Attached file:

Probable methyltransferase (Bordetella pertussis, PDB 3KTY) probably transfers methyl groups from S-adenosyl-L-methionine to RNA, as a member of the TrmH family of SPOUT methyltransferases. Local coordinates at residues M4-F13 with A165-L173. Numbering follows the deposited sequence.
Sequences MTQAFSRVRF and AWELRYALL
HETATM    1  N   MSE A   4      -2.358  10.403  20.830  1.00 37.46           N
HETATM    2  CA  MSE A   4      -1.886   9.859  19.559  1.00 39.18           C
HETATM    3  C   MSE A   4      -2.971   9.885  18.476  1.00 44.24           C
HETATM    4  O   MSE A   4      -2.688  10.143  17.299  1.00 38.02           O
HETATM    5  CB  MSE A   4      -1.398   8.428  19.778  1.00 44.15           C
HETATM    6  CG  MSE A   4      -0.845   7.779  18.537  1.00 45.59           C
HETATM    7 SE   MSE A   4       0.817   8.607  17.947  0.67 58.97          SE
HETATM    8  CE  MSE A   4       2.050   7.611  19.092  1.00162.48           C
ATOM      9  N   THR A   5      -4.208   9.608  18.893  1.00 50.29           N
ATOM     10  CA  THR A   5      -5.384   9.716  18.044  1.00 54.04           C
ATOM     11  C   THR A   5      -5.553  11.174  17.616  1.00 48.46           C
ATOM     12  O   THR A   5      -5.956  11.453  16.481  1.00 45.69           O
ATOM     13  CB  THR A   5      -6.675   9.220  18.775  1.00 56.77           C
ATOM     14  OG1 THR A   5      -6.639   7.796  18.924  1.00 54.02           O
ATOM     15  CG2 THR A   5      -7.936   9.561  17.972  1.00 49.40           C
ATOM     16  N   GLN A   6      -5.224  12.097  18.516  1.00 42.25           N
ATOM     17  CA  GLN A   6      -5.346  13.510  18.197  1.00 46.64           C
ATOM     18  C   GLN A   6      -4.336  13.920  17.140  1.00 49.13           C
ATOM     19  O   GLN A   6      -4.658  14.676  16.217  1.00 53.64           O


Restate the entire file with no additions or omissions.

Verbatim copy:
Probable methyltransferase (Bordetella pertussis, PDB 3KTY) probably transfers methyl groups from S-adenosyl-L-methionine to RNA, as a member of the TrmH family of SPOUT methyltransferases. Local coordinates at residues M4-F13 with A165-L173. Numbering follows the deposited sequence.
Sequences MTQAFSRVRF and AWELRYALL
HETATM    1  N   MSE A   4      -2.358  10.403  20.830  1.00 37.46           N
HETATM    2  CA  MSE A   4      -1.886   9.859  19.559  1.00 39.18           C
HETATM    3  C   MSE A   4      -2.971   9.885  18.476  1.00 44.24           C
HETATM    4  O   MSE A   4      -2.688  10.143  17.299  1.00 38.02           O
HETATM    5  CB  MSE A   4      -1.398   8.428  19.778  1.00 44.15           C
HETATM    6  CG  MSE A   4      -0.845   7.779  18.537  1.00 45.59           C
HETATM    7 SE   MSE A   4       0.817   8.607  17.947  0.67 58.97          SE
HETATM    8  CE  MSE A   4       2.050   7.611  19.092  1.00162.48           C
ATOM      9  N   THR A   5      -4.208   9.608  18.893  1.00 50.29           N
ATOM     10  CA  THR A   5      -5.384   9.716  18.044  1.00 54.04           C
ATOM     11  C   THR A   5      -5.553  11.174  17.616  1.00 48.46           C
ATOM     12  O   THR A   5      -5.956  11.453  16.481  1.00 45.69           O
ATOM     13  CB  THR A   5      -6.675   9.220  18.775  1.00 56.77           C
ATOM     14  OG1 THR A   5      -6.639   7.796  18.924  1.00 54.02           O
ATOM     15  CG2 THR A   5      -7.936   9.561  17.972  1.00 49.40           C
ATOM     16  N   GLN A   6      -5.224  12.097  18.516  1.00 42.25           N
ATOM     17  CA  GLN A   6      -5.346  13.510  18.197  1.00 46.64           C
ATOM     18  C   GLN A   6      -4.336  13.920  17.140  1.00 49.13           C
ATOM     19  O   GLN A   6      -4.658  14.676  16.217  1.00 53.64           O